Leadership Caffeine™—Are You Driving Your Team Bananas?

image of a foam coffee cup with brown outer sleeveFair warning—watch out ahead for excessive use of alliteration and the massacre of more than a few innocent metaphors.

What I really wanted to call this post was, “Quit Acting Like a Hyper-Rooster.” It’s much more visual, and after all, does anyone really want to look or act like a hyper-rooster? Yet, that’s exactly what too many managers act and look like, as they simultaneously strut and flit around the office or plant, moving from activity to activity, focusing on everything and nothing and making their colleagues dizzy and disoriented in the process.

These over-caffeinated and self-anointed drivers of productivity falsely believe that constant pushing and oversight followed by more pushing are all essential. They subscribe to an old model of motivation—one that depended upon unwavering immersion in the act of “supervising” the work of others. The underlying belief is that people who are watched and/or, who are constantly goaded into action actually outperform those left to their own designs.

There’s the un-trusting, “you’re likely screwing off if I’m not here, so I’m going to incessantly look over your shoulder,” form of this “hyper-rooster syndrome.” And then there’s the falsely noble but every bit as destructive form of constantly “touching base” or “checking in” which fools no one. A third incarnation is the manager who resets priorities every time the wind changes direction, creating a maelstrom of motion but killing any chance of productive performance. I’ve encountered a few managers who regularly hit the trifecta in displaying these horrendous habits.

While it might work for ensuring calm in prison populations, this style of management—death by oversight and over-involvement—doesn’t work for any audience on the other side of the barbed wire. Our brains are wired to respond differently depending upon whether external stimuli are sending us forward (with interest) or pushing us away from something (out of fear). The habits of the hyper-rooster manager induce anxiety and ambiguity and drive us squarely into the fight or flight camp. Unless we’re being challenged for “who’s going to be dinner?” by a sabre-tooth tiger, the fight or flight trigger offers no benefit in the workplace. Quit invoking it, dammit!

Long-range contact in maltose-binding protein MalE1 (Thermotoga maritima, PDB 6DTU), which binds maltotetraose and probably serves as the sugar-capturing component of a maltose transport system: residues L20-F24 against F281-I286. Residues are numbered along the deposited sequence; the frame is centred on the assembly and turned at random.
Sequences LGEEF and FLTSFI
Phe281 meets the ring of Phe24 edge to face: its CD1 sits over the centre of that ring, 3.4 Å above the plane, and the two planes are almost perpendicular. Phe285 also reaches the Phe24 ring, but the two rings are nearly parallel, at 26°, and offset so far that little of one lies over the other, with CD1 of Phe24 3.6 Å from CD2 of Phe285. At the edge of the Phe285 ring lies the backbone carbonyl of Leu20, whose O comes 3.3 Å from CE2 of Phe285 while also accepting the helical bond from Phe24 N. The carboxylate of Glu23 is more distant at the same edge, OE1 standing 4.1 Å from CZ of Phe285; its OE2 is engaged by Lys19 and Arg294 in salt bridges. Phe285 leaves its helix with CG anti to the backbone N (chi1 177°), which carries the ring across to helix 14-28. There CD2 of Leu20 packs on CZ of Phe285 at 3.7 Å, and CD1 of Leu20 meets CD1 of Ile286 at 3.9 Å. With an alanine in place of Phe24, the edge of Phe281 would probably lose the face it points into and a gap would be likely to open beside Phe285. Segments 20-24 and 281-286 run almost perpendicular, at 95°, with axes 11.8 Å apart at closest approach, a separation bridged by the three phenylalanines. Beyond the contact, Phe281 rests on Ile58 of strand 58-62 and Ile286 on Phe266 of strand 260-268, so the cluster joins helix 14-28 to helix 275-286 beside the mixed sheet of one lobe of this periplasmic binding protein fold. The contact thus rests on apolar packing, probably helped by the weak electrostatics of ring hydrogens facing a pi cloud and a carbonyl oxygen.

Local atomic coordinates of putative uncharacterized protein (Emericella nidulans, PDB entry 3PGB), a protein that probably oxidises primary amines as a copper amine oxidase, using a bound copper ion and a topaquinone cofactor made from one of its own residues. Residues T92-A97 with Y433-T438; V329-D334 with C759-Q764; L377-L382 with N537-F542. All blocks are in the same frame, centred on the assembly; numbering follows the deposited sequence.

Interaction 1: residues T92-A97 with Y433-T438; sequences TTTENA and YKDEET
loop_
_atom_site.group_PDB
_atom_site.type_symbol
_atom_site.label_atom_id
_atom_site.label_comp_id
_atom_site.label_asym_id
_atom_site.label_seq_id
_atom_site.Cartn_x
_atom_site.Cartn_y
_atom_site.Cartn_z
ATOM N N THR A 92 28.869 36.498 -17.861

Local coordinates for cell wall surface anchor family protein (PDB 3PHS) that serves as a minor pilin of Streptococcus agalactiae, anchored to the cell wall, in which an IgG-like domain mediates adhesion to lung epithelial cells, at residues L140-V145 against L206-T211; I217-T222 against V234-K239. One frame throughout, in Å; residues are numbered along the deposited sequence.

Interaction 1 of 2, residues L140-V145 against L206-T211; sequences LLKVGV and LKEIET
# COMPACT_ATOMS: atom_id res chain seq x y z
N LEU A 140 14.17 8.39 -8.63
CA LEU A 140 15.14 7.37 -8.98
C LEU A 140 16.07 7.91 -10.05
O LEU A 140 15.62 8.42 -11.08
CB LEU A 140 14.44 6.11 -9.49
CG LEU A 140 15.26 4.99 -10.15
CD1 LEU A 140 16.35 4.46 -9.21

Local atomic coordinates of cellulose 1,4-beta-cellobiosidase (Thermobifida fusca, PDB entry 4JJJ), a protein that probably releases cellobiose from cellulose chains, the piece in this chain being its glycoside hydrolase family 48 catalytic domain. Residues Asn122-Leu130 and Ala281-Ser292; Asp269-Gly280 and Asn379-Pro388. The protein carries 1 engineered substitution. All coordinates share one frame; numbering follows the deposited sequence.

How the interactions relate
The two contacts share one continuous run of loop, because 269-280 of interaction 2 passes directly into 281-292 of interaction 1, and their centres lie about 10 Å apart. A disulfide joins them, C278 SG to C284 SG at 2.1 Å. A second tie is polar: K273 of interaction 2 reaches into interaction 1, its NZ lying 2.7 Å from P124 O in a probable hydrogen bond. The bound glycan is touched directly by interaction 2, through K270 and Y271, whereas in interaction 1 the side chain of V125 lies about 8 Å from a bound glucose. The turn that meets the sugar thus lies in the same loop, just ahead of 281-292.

Your job…our job, is to form and frame an environment where we’re able to simplify complexity, stimulate creativity and foster collaboration in pursuit of their work and the team’s or firm’s goals. While sounding a bit like the inside of a Hallmark Management Card (do they have that category?!) it’s true. The short form tag-line might be (in a tribute to Deming): “Get the fear out!”

image of a hand holding a mirrorSpeaking of fear, if you fear that you resemble the hyper-rooster, even a little bit, why not try an experiment or three. (If you’re not sure, find someone willing to give you frank feedback and ask them about what works and what doesn’t work with your style.) Spend more time up front clarifying goals and direction and then back off and let people show you what you can do. If you’re courageous, confess to your team that you are working on becoming more effective as their manager and part of it is trusting more and overseeing less. While no one will believe you until you prove it, at least you won’t leave them confused, waiting for the hyper-rooster to jump in the middle of their work.

Try issuing fewer orders and instead, ask more questions. Aim for a 10:1 ratio—10 questions for every order. Keep a tally.

Encourage people to reach out to you to bounce ideas around or to alert you of potential problems and potential solutions to problems. Don’t fall back into old habits and start solving every problem for everyone who walks through your office door. Your new favorite question should be, “I don’t know, what do YOU think YOU should do?”

Offer positive feedback. A lot of positive feedback. You’ll be amazed how people respond once they get over the shock.

Take the time to sit down with team members and work with them on developmental ideas or directions. Where needed, offer that critical constructive input. Try feed-forward. Instead of criticism, talk about great behaviors and approaches looking forward.

The Bottom-Line for Now:

While the list of good behaviors can go on indefinitely, changing our behaviors is incredibly difficult. Look in the mirror and if you see a hyper-rooster, accept that you need to change and do it incrementally. Move too fast on your own positive change and people will think you’re dying. Of course, if you keep up your old habits, they might not mind.